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Taiwan ruling party suspends veteran speaker

September 11, 2013
Associated Press

TAIPEI, Taiwan (AP) — The disciplinary panel of Taiwan's ruling party suspended the speaker of the legislature Wednesday, a move that could fracture the party and threaten its efforts to develop closer ties with China.

Wang Jin-pyng was suspended for allegedly pressuring prosecutors not to appeal the acquittal of an opposition lawmaker. That removes him from the party for a year, after which he can apply for reinstatement.

Wang contends he did nothing improper. He has held the legislative speakership, one of Taiwan's most powerful positions, since 1999, and is known for having relatively good relations with the opposition. Though he and President Ma Ying-jeou both belong to the Nationalist Party, the two have been bitter rivals.

The fast-moving political drama could threaten the unity of the party, which under Ma has lowered tensions between Taiwan and China to their lowest level since the two sides split amid civil war 64 years ago.

Ma pressed hard for Wang's ouster, calling his alleged action "the most serious infringement in the history of Taiwan's judiciary." But in doing so, he has drawn criticism not only from the opposition, but also from many Nationalists who see his pursuit of Wang as a personal vendetta.

A Nationalist split would improve the prospects of the China-wary opposition in the 2016 elections. Ma is currently among the most unpopular presidents in Taiwan history, with an approval rating of just 15 percent.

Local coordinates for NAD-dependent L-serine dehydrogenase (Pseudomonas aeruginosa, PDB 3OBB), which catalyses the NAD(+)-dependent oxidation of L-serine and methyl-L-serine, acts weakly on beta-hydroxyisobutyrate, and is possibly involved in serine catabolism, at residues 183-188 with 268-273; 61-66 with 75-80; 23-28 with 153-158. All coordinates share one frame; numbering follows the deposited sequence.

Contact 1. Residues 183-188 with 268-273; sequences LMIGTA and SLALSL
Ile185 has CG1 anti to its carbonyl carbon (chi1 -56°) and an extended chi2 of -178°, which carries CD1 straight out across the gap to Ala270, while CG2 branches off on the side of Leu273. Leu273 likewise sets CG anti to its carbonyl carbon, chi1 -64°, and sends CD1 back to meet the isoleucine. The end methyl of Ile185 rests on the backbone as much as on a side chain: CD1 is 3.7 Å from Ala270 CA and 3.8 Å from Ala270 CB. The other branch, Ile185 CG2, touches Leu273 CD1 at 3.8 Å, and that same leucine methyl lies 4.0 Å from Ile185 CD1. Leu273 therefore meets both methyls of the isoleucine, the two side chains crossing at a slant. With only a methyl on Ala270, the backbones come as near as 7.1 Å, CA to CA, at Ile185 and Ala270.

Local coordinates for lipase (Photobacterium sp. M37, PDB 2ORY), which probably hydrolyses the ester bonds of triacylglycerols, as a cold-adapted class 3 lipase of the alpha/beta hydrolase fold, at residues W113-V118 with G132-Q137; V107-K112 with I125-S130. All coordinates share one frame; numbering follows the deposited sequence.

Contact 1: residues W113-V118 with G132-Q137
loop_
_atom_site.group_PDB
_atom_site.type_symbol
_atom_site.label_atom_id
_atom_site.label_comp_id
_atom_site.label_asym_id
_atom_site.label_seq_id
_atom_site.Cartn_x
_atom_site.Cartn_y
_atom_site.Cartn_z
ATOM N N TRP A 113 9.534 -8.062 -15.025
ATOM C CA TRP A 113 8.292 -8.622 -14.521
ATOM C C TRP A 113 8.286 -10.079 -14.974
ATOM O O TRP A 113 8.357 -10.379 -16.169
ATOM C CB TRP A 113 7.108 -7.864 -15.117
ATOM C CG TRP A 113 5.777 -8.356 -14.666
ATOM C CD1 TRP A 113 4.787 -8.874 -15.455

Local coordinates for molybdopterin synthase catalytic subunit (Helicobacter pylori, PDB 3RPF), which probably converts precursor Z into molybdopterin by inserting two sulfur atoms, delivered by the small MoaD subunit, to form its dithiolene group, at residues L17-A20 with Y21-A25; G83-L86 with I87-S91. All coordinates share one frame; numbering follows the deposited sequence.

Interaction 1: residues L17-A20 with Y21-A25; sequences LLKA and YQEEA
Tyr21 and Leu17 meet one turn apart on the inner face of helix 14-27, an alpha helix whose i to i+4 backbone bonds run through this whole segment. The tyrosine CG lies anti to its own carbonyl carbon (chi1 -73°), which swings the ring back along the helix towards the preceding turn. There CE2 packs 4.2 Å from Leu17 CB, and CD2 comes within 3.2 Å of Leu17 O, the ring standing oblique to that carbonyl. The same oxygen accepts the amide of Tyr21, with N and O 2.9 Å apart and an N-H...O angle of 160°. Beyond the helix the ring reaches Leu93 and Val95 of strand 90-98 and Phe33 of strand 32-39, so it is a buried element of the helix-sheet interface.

The drama began Friday, when the Special Investigation Division of the Prosecutor's Office announced it had evidence that Wang and former Justice Minister Tseng Yung-fu had colluded to pressure prosecutors not to appeal the acquittal of opposition lawmaker Ker Chien-ming, a friend of Wang's, on breach of trust charges. Tseng resigned later that same day under heavy pressure from Ma, but insists he did nothing wrong.

The SID's evidence was gathered from a wiretap on Ker's cell phone, leading to opposition charges — echoed by some Nationalists — that the agency abused its power. The SID says its wiretap was legal.

Ma then unleashed a barrage of criticism at Wang. The two have a long history of animosity, dating back at least to 2008, when they competed for the Nationalist presidential nomination. Wang recently upbraided Ma for his handling of government and the economy.

Wang's suspension by the Nationalist committee on Wednesday effectively strips him of the legislative speakership and even his legislative seat, because he was selected in the last legislative election not by popular vote, but as an at-large Nationalist candidate.

At 72, the diminutive Wang still maintains a number of credible political options, including establishing a breakoff party of his own, though Wang said Tuesday he was not interested in such a move.

With Wang removed from the legislative speakership, Taiwan's often fractious legislature can be expected to become more fractious still, largely because of his strong channels of communication with the opposition.

It was not clear who the next speaker will be. One of that lawmaker's first big tests will be to try to win legislative approval of a bilateral services agreement in China. The opposition says the legislation would give China too much control of the Taiwanese economy.

Despite Wang's own Nationalist pedigree, and the heavy Nationalist majority in the legislature, Wang did little as speaker to press for the approval the pact needs to enter into force.

 
 

 

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